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Editorial: Catholic Church Scandal Hurts All

Drawing by Sara Arango

Drawing by Sara Arango

Drawing by Sara Arango

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The Roman Catholic Church teaches us that man sins. The Catholic Church also teaches us that sins may be forgiven by confession.

In recent news events, Catholic priests have been accussed and convicted of horrible events that have left many Catholic parishoners confused and conflicted. A large amount of Catholic priests have been under the very microscope of sin that their Sunday parishoners face on a daily basis.

According to a searing report released by a grand jury on August 14, leaders of the Roman Catholic Church in Pennsylvania have concealed child sexual abuse by over 300 priests for 70 years.

The report mentioned that there were more than 1,000 distinct victims of child sexual abuse. (In Pennsylvania, approximately one of every four residents is Catholic.) Out of Pennsylvania’s eight Catholic dioceses, six were involved. These dioceses include Allentown, Erie, Greensburg, Harrisburg, Pittsburgh and Scranton.

Although several offenders were removed from their positions, members of the clergy who protected them either stayed or got promoted.

Why was the Catholic Church hiding this in the first place? The church in Pennsylvania was hiding the fact that priests were committing momentous sins. The Catholic Church was not protecting the victims but themselves and the priests who committed these crimes.

Cardinal Newman High School Religion Teacher Steven Reep was upset when he heard of the newest sexual abuse scandal facing the Catholic Church. His first emotions towards the news were “heart-break, disgust and anger,” he said. “My heart broke for the victims. I felt disgust towards those committing these terrible crimes. I felt anger towards those who covered it up,” Reep said.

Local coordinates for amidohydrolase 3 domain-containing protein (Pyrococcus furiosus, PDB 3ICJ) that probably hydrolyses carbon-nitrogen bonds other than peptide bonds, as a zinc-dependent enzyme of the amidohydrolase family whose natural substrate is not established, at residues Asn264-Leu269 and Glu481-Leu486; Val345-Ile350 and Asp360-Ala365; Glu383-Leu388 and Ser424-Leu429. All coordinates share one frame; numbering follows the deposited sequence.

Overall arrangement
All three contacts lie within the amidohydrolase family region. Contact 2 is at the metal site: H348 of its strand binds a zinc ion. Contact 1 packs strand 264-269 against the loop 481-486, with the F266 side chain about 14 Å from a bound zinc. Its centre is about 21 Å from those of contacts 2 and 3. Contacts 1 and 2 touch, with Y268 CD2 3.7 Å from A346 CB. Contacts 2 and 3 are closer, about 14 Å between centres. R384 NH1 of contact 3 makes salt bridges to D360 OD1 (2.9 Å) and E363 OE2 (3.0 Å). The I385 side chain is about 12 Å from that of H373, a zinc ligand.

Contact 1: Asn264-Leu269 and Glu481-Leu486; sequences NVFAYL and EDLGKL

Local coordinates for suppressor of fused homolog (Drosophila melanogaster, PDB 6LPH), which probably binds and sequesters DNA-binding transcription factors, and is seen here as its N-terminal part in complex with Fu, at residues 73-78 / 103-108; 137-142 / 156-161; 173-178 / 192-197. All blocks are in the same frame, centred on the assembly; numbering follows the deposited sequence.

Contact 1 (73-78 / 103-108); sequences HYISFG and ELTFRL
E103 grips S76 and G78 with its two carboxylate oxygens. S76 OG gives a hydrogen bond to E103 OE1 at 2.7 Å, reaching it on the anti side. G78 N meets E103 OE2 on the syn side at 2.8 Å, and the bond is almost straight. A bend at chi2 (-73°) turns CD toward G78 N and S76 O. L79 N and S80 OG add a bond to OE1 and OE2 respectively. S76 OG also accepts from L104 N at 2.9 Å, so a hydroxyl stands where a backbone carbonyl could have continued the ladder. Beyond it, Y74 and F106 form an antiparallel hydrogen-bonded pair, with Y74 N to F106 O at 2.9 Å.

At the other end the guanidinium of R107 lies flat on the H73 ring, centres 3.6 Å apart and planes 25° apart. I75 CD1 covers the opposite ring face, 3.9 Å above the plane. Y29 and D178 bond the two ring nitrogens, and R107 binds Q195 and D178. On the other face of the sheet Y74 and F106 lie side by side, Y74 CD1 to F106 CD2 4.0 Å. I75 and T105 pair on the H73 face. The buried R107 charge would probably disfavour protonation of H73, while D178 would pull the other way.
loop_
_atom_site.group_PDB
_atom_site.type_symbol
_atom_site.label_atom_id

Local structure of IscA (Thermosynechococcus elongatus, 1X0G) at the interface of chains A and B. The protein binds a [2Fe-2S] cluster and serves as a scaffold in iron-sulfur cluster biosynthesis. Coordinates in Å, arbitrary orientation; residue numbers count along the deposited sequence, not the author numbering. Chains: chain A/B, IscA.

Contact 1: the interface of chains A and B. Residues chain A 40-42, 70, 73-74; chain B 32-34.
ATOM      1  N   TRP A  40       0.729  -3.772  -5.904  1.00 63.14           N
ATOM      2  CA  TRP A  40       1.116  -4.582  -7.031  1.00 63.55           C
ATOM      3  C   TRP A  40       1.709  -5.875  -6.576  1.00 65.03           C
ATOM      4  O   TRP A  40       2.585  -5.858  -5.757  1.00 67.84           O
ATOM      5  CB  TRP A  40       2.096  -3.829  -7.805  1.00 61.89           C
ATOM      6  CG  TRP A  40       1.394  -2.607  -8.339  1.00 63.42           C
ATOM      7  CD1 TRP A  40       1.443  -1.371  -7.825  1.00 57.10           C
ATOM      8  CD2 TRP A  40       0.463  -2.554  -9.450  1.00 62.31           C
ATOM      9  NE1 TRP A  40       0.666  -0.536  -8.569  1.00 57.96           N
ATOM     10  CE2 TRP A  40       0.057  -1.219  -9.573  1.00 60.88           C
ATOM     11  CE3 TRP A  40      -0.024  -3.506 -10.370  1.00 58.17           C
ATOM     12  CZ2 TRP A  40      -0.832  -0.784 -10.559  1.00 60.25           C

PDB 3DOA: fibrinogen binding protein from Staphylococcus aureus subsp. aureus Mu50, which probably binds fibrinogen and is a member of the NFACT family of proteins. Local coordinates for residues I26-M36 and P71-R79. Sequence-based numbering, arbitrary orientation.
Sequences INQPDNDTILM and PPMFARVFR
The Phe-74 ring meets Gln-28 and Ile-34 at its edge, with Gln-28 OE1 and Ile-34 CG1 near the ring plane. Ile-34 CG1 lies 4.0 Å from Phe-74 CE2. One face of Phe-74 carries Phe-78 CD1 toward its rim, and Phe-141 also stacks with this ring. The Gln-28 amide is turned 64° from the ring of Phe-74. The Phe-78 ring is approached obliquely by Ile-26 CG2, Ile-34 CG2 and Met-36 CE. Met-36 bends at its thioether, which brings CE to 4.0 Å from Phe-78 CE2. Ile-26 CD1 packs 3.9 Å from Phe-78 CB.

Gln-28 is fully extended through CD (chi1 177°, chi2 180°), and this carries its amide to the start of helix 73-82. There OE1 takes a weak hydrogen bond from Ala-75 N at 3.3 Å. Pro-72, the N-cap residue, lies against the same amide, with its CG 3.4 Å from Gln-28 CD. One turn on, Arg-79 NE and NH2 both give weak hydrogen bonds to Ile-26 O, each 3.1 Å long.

The Pennsylvania report came after Cardinal Theodore E. McCarrick’s resignation. The former
archbishop of Washington is also accused of sexually abusing minors and seminarians.

The grand jury in Pennsylvania convened for two years gathering information. During that time, the jury analyzed 500,000 documents from dioceses’ secret archives and listened to testimony from the bishop of Erie and many other victims. The report cites the accused priests and includes information about when they were sent to a new parish.

The report details horrendous acts of abuse.

“The people who covered these terrible crimes up are possibly the most guilty in this situation. I think they covered it up because they were afraid of how this would look for the church, but in doing so they made the church look worse. The church ought to be the first to stand up against evil acts against the innocent and uphold justice. In this case, we failed,” said Reep.

“Evil is a reality,” said Reep. “The Devil is real and of course he is going to attack his greatest enemy, the church. I think these priests did this because they were overtaken by their sin and have some sort of sickness. However, I think we must remember that the real enemy here is sin and not the church or priests. It is the job of the church, priests, and lay people to combat evil to make sure things like this do not happen,” said Reep.